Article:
The indigenous were already fed up with the British’s dishonest business tactics. To make matters worse, Gyfford and his wife, Catherine, would mock their religious beliefs. He and his Portuguese assistant, Ignatio Malhiero, were also against Muslims. When they went to the fort, Catherine was said to pour filthy water on them.
Moreover, the English started buying properties around the famous Sarkaradevi temple, maddening the natives, who always suspected the English’s religious motives. Gyfford and his soldiers also insulted the temple’s Brahmin priest.
The indigenous had had enough of the British and sought Kudaman Pillai, one of the kingdom’s most prominent ministers, and asked him to lead a revolt against the British. While Pillai, who was well-versed in kalari, concurred, he understood the indigenous had little chance against the British’s sophisticated armament.
With his nephew’s support, he invited kalari experts from the north and south to train the natives, both Hindus and Muslims. It mentions in C V Giri’s work Attingal Kalapam, “The people of Attingal came together against the British, forgetting caste, class and religious barriers, It was a rare act at that point in time.”
When Gyfford and his officers caught a smell of the gathering animosity directed at them, they decided to pay the queen a visit. Vanchimuttam Pillai, a British-friendly minister, encouraged him not to see the queen, but he persevered. He was also invited to the palace to celebrate Vishu by the queen.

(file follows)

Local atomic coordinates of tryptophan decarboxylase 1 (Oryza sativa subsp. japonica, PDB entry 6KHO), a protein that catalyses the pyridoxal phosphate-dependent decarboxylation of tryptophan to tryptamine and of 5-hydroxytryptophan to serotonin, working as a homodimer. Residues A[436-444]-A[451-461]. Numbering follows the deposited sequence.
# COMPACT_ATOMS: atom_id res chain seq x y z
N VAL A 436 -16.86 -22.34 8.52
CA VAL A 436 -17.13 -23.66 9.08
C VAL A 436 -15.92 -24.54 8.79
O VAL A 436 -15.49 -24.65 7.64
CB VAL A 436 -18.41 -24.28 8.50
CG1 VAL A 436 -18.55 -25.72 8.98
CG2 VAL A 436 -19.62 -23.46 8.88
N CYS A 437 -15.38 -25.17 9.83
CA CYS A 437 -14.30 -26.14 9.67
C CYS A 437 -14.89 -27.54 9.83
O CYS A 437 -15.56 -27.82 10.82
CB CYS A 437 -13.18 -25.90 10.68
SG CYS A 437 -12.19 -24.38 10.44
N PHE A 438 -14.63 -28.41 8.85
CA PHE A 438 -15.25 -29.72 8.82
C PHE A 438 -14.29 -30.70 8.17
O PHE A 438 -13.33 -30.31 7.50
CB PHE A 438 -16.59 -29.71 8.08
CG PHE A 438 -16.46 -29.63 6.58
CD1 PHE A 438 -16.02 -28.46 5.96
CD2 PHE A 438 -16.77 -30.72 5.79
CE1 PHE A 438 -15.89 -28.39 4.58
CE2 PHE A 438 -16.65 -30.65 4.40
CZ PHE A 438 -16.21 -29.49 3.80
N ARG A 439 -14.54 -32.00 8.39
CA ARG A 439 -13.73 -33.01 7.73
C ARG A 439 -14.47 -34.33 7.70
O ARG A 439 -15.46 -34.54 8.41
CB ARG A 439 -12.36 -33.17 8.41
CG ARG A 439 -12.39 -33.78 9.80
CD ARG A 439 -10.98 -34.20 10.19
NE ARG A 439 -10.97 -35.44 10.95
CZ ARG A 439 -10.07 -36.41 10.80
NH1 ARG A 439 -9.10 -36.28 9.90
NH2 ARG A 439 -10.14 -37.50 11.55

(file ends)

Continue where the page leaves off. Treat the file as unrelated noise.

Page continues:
Portrayal of the Attingal Revolt on 35,000 sqft of a wall along Akkulam road of Trivandrum. Part of the Tourism Dept’s #Arteria project. The revolt, believed by many to be the first organised one against the British in Kerala, took place 300 yrs ago. pic.twitter.com/cJ22bO1jmX
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Gyfford set sail for Attingal in three huge boats with 132 Englishmen (some say 133) and an equal number of slaves. He noticed people gathered on the banks of the Vamanapuram River while sailing past it. He waved at them, presumably assuming they were there to meet him. He had no idea that they were kalari warriors.
Gold coins, velvet and perfume were handed to the queen by Gyfford. The traditional feast, as well as wine, was given to him and his squad. Kudaman Pillai and his kalari warriors entered the palace when darkness fell and reported that none of the Englishmen had survived. The truth remains, however, that the whole British crew was wiped out.
“The brutality with which the British were treated was proof of the agony and humiliation the natives must have suffered at the hands of the British,” stated Giri Aradhya. “The river had turned red for a while with all the dead bodies floating in it.”
It is said that the river got the name Kollumbuzha (the river that kills) after the incident. The Company’s records, on the other hand, only list 23 casualties. However, Sashibhushan pointed out that the Dutch records only gave a clear picture of the casualties.